This article is concerned with how recipients evaluate the reality status of media products, how they distinguish and how they interrelate elements of "fact" and "fiction." On the basis of an overview of recent theories of fictionality, an approach comprising three independent perspectives for evaluating the reality status of media products is proposed: a pragmatic perspective concerning the product type ("fact," "fiction," and "hybrids"), a semantic perspective concerning product content (degrees of plausibility), and a perspective of mode referring to the (perceived) realism of the product (formal features and their effects on degree of involvement). Under all three perspectives, a media product will usually contain cues that orient the recipient toward ontic status, plausibility of content, and so forth. This model is then applied to a media product transcending the traditional boundaries between "fact" and "fiction," the pseudodocumentary horror film The Blair Witch Project and its reception. To study the reception, a random sample of e-mails from Internet newsgroup discussions of the film is subjected to content analysis. A first analysis shows that among those e-mails written within six months after the release of the film, 38 percent refer to questions concerning its reality status. A second analysis explores the perspectives from which this reality status is discussed and whether the recipients regard the film as fiction or as nonfiction. While most discussants correctly identify it as fiction, almost 40 percent are at least temporarily uncertain as to the product type. To substantiate their perceptions of or their doubts concerning the film's ontic status, both recipients that consider it to be fiction and recipients who are uncertain frequently refer to information gathered from other media. By comparison, cues that permit the unambiguous identification of the film as fiction (impossible content elements, disclaimer as part of the credits) are only rarely given as reasons. These results show that novel, unfamiliar hybrid genres have the potential to confuse recipients and thus temporarily provide a way for "fiction" to enter "life."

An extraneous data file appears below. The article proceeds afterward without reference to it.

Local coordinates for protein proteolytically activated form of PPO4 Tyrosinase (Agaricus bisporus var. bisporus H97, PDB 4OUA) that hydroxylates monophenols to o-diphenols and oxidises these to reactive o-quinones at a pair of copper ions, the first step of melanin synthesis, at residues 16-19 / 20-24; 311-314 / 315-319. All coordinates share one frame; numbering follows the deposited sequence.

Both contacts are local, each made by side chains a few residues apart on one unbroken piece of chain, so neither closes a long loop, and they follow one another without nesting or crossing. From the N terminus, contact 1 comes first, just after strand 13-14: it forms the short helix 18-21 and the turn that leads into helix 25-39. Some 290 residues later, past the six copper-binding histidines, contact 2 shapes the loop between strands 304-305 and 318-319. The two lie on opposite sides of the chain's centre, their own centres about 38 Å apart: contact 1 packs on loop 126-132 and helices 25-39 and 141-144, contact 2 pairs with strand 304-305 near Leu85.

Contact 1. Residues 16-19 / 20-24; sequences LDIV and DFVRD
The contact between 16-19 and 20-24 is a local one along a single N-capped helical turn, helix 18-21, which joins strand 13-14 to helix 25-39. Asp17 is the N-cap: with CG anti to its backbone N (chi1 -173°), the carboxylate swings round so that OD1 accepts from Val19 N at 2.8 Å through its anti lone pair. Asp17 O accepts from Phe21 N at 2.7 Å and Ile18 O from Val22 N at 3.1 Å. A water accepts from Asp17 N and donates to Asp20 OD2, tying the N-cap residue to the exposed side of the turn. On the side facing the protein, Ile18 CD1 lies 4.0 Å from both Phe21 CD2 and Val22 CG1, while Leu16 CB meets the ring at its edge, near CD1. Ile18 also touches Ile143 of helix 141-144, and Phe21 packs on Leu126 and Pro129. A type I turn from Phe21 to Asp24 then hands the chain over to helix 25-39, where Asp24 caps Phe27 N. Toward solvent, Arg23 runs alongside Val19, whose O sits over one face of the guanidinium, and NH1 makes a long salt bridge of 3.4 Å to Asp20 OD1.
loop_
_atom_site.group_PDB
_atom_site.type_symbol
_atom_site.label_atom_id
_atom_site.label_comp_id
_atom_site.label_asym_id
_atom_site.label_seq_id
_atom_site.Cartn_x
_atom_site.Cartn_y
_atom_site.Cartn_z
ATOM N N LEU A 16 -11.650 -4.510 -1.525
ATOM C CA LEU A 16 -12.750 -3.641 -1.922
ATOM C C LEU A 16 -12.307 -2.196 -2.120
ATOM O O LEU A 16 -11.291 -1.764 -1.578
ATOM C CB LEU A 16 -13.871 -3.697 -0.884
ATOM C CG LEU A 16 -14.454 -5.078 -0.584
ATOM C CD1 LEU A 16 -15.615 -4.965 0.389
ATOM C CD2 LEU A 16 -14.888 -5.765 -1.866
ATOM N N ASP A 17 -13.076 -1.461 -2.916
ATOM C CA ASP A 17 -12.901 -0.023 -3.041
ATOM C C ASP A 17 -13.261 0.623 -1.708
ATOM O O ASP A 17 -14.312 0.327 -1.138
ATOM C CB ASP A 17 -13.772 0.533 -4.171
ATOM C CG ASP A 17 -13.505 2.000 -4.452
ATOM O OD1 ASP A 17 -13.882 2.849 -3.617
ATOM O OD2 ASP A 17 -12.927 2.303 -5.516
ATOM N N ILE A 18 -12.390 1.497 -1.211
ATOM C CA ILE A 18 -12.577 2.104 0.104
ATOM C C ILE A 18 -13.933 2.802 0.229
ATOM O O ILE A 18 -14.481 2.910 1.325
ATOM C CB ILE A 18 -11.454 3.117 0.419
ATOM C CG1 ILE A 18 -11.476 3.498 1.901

Reading groups provide a fruitful site for examining women's uses of literature in life, since discussing books with other women gives rise to insights that come with sharing perspectives on both literature and participants' lives. This research focuses on white women's reading groups in both nineteenth- and twentieth-century Houston, Texas. Nineteenth-century groups found in their literary and associational practices the warrant to embark on a broad program of collective action; twentieth-century groups, by and large, severed this link yet still met important needs for women, such as providing the occasion for reflective normative discussions. Comparing the continuities and disjunctures between women's reading groups over time demonstrates that broad social and cultural "frames" (to use Erving Goffman's  term) strongly influence how literature enters our individual and collective lives.
Scott, Walter, Sir, 1771-1832. Heart of Midlothian.
Psychology and literature.
Books and reading.
Literature and society.
This article seeks to contribute to contemporary discussions on the workings of cultural memory and examines in particular the way in which literary texts can function as a social framework for memory. Through a detailed study of the genesis, composition, and long-term reception of Walter Scott's The Heart of Midlothian (1982 ), I argue that literary texts play a variety of roles in the formation of cultural memory and that these roles are linked to their status as public discourse, to their fictional and poetical qualities, and to their longevity. This analysis of the multiple roles of literary texts in what I call "memorial dynamics" sheds light on the complex communicative processes by which images of the past are formed and transformed over time. It indicates the need to consider discontinuity as a feature of memorial dynamics and to recognize, for better or for worse, that fictionality and poeticity are an integral and not merely "inauthentic" feature of cultural memory.